In the new issue of the journal Emerging Infectious Diseases, scientists and doctors from the Imperial College of London and St. Mary's Hospital document a small outbreak of Human T-Cell Lymphotropic Virus Type-1 (HTLV-1).
The doctors were initially quite confused when 10 men in the United Kingdom were all infected with this virus. The men did not use drugs, they had never received a blood transfusion, and they could not identify any other risk factors.
While examining one of the patients, doctors discovered strange scars on the back of one of the patients. That turned out to be the key to the likely source of the outbreak.
The men were all Muslims, and they had all taken part in a bloody self-flagellation ritual.
Some Shiite Muslims (like some members of Catholic denominations) engage in self-flagellation with blades on lengths of chain, rods, or whips. Muslims who practice it usually do so while celebrating Ashura.
All of the infected men appeared to have contracted the virus separately through participation in this practice. One of the men involved said that the shared blades were soaked in a bucket of antiseptic solution between uses. This was insufficient, however, and the virus was able to spread.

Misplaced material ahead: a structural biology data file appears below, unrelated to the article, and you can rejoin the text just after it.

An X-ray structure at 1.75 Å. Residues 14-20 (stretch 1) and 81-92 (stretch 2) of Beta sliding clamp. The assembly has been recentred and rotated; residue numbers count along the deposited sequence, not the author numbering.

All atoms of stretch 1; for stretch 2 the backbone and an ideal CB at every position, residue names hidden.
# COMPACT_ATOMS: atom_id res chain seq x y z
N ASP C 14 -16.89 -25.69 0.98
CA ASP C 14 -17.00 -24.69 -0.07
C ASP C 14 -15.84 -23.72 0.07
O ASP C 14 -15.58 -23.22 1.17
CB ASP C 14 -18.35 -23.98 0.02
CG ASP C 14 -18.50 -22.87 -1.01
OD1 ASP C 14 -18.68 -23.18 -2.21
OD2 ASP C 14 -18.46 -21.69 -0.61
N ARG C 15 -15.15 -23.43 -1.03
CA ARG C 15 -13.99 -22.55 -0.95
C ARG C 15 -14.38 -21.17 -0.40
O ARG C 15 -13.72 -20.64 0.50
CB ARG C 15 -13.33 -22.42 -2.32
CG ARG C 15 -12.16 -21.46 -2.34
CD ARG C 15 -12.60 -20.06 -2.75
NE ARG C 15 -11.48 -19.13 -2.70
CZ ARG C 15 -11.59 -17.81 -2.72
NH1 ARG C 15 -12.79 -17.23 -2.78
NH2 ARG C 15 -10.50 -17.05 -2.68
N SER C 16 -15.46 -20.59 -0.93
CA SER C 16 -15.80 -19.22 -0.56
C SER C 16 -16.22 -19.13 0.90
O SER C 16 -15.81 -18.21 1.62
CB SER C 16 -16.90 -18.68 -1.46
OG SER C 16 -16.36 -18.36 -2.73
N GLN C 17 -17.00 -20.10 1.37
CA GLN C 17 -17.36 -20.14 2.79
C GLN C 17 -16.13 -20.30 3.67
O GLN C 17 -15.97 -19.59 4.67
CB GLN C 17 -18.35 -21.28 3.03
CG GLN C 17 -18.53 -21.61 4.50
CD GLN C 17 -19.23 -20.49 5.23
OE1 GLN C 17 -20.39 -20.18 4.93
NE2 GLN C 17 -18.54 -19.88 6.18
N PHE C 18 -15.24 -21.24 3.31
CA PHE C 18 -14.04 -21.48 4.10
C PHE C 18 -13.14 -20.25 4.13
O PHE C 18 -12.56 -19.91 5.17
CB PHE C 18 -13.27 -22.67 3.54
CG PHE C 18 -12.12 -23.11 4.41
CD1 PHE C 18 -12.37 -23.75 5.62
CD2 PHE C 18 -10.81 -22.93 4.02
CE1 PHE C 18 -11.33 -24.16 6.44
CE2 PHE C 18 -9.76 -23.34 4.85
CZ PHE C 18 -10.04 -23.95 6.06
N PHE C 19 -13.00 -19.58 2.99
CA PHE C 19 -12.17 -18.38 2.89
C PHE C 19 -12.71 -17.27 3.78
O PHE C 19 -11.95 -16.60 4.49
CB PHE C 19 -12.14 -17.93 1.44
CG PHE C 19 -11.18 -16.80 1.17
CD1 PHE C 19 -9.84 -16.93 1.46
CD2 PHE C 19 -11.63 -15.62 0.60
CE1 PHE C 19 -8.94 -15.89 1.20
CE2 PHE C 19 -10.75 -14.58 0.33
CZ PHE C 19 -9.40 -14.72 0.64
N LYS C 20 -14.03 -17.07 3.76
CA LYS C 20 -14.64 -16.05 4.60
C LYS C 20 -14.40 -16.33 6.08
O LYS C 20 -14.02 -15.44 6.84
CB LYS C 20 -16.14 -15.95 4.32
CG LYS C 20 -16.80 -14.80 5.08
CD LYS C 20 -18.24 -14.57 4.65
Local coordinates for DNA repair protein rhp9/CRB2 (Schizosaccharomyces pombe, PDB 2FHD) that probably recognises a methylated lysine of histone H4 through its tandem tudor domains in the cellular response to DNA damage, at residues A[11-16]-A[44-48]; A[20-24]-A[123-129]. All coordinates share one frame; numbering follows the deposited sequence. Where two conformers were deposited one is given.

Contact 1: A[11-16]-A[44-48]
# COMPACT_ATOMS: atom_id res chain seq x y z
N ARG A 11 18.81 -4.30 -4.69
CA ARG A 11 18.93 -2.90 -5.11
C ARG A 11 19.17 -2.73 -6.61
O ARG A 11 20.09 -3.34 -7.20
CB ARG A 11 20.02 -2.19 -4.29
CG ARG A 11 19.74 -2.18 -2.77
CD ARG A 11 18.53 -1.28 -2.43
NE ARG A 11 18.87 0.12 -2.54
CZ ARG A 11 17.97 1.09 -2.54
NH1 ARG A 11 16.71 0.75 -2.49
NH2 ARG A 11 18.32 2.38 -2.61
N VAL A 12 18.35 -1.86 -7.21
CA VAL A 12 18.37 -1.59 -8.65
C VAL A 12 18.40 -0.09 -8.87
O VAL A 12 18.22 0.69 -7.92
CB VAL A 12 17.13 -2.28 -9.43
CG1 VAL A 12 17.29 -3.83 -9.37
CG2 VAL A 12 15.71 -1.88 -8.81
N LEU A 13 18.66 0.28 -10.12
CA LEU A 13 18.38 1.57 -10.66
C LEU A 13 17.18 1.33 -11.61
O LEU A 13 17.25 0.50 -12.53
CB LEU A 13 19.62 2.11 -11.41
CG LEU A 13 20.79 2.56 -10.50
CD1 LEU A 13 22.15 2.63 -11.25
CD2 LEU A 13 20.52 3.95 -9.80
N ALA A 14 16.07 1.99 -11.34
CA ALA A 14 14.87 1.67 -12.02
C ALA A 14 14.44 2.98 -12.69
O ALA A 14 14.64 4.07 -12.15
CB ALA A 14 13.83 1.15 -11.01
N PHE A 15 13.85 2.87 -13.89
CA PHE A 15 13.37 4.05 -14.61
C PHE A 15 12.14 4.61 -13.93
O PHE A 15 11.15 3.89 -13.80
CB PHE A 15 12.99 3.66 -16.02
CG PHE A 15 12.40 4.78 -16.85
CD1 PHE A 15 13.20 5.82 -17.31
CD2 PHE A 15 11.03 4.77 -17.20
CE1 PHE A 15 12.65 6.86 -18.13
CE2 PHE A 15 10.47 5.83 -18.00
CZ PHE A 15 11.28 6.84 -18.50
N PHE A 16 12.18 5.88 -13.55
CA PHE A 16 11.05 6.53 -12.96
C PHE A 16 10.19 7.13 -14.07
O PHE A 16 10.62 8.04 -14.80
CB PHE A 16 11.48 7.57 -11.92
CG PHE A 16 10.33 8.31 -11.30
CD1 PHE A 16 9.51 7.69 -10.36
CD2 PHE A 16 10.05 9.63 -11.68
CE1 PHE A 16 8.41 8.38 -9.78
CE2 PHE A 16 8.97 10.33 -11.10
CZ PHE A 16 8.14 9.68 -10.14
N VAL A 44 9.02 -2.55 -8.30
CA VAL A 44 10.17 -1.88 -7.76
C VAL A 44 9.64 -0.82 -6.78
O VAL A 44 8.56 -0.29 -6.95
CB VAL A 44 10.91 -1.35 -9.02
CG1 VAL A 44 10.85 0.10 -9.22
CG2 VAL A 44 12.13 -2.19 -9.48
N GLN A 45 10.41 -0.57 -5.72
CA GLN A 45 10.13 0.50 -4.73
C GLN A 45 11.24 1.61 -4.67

Self-flagellation is not that common among Muslims, however there are some members of the religion in India, Iraq, Pakistan, the United States, and elsewhere that practice it.
The authors of the study noted that transmission of the virus usually occurs through sexual activity, sharing of contaminated products that come into contact with blood, organ transplantation, or infants infected by their mothers.
They go on to write that less than 10% of those infected develop symptoms. In about 2 - 6% of those infected, T-cell leukemia/lymphoma develops, a type of cancer of the white blood cells.
The authors of the study wrote that their intent was to propose self-flagellation be included in lists of risk factors that result in blood-borne viruses, including HTLV-1. They hope that blood transfusion providers will screen for the practice among donors, and that this is especially important in areas where it is known that many people engage in the practice.
One of the authors of the study, Dr. Divya Dhasmana of St. Mary’s Hospital, said to the press: "Our message is not ‘Don’t do it.’ Our message is ‘If you do it, don’t share equipment.'"
Right, because telling people that they should avoid carving themselves up because of their archaic religious beliefs would be politically incorrect.
The myriad ways that religion can cause harm to people, or cause them to harm themselves, even now in the 21st century, is as remarkable as it is tragic.